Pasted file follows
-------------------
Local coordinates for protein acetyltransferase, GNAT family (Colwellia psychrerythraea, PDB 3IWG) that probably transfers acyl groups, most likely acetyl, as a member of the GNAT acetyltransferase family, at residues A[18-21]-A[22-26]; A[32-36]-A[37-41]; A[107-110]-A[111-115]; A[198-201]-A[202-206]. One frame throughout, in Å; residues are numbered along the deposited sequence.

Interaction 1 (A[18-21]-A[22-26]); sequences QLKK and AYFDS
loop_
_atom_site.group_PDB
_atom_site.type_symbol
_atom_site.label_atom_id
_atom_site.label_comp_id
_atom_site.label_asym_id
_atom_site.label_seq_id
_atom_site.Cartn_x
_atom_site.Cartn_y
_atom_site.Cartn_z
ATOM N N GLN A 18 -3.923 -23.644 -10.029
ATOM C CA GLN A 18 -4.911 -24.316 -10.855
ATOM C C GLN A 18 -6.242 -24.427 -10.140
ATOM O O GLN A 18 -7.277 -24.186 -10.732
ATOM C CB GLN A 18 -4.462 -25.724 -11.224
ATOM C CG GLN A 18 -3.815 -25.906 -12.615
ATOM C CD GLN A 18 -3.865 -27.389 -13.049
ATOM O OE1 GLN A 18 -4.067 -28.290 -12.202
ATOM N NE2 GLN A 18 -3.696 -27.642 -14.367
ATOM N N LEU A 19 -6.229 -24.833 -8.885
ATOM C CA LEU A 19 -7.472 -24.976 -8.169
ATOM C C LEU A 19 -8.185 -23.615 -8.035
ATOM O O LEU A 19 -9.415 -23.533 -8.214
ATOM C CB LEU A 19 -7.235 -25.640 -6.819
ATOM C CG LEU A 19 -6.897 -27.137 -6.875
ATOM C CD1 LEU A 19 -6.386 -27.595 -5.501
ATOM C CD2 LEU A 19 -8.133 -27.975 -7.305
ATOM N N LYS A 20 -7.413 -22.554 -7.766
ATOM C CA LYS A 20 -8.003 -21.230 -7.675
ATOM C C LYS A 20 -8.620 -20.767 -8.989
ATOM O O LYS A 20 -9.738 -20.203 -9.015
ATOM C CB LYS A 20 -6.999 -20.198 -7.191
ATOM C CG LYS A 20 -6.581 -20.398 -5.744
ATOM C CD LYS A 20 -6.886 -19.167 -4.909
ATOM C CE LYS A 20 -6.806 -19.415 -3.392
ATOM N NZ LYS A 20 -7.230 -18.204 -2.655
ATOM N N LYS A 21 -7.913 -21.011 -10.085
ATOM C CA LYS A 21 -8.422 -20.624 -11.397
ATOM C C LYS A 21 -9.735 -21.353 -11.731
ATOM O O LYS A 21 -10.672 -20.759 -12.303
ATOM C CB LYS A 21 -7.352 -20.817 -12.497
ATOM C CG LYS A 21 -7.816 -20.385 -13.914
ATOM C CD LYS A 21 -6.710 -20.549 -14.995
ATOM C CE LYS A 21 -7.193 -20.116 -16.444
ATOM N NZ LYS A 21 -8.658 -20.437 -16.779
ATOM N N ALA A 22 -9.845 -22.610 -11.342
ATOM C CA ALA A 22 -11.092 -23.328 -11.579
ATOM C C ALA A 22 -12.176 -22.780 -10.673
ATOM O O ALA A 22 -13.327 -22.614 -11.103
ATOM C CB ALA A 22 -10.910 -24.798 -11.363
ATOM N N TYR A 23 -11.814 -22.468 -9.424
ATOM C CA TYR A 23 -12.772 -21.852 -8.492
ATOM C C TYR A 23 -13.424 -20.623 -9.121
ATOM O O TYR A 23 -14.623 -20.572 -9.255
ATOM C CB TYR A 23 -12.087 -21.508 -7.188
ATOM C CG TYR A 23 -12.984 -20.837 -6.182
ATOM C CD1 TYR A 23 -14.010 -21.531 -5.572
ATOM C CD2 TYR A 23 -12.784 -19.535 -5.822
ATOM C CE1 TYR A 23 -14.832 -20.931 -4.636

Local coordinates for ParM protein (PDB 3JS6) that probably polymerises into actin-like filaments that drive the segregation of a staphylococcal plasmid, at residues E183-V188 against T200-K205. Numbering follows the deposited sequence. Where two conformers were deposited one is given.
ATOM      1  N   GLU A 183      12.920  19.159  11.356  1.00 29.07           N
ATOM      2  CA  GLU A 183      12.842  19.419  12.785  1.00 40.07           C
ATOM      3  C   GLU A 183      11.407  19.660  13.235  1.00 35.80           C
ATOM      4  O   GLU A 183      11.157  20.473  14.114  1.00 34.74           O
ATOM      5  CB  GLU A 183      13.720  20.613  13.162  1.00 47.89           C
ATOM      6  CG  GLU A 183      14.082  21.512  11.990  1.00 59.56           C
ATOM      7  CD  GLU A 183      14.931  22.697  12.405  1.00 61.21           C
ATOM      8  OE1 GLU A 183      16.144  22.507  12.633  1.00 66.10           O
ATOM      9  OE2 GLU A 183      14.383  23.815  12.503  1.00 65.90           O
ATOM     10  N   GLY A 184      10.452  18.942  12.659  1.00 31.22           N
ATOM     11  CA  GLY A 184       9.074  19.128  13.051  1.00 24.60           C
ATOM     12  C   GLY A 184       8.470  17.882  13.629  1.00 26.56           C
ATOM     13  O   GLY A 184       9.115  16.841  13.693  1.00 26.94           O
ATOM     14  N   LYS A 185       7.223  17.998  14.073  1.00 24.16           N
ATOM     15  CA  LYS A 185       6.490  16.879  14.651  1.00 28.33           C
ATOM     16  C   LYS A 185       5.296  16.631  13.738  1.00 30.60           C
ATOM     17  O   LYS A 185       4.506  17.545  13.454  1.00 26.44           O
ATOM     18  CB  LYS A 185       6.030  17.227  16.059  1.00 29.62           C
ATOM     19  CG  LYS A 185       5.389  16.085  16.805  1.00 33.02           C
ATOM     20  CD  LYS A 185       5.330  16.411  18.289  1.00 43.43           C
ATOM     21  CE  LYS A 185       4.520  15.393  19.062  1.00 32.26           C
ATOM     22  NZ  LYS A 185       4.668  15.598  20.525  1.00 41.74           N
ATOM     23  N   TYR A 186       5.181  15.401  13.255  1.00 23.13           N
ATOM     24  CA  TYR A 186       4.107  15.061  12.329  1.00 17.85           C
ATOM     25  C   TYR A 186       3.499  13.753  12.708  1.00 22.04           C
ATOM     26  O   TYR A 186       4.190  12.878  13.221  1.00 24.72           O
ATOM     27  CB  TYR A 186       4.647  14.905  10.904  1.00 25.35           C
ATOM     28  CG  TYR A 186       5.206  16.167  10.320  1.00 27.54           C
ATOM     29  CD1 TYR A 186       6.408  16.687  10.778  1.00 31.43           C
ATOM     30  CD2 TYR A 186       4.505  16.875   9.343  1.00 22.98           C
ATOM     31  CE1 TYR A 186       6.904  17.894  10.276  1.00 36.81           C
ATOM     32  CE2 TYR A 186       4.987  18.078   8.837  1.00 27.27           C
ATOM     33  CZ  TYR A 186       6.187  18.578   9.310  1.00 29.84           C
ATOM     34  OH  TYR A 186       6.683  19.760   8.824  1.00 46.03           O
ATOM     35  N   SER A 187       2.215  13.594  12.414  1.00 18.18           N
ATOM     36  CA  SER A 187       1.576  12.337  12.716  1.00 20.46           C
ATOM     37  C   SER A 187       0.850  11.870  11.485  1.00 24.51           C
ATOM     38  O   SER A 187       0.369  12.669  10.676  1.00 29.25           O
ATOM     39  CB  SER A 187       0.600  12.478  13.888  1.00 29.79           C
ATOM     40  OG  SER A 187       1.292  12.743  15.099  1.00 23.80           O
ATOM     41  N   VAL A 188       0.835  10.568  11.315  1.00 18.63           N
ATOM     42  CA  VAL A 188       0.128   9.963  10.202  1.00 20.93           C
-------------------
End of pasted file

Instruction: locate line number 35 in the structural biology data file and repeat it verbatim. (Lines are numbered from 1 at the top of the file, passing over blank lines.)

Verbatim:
ATOM C CG LYS A 20 -6.581 -20.398 -5.744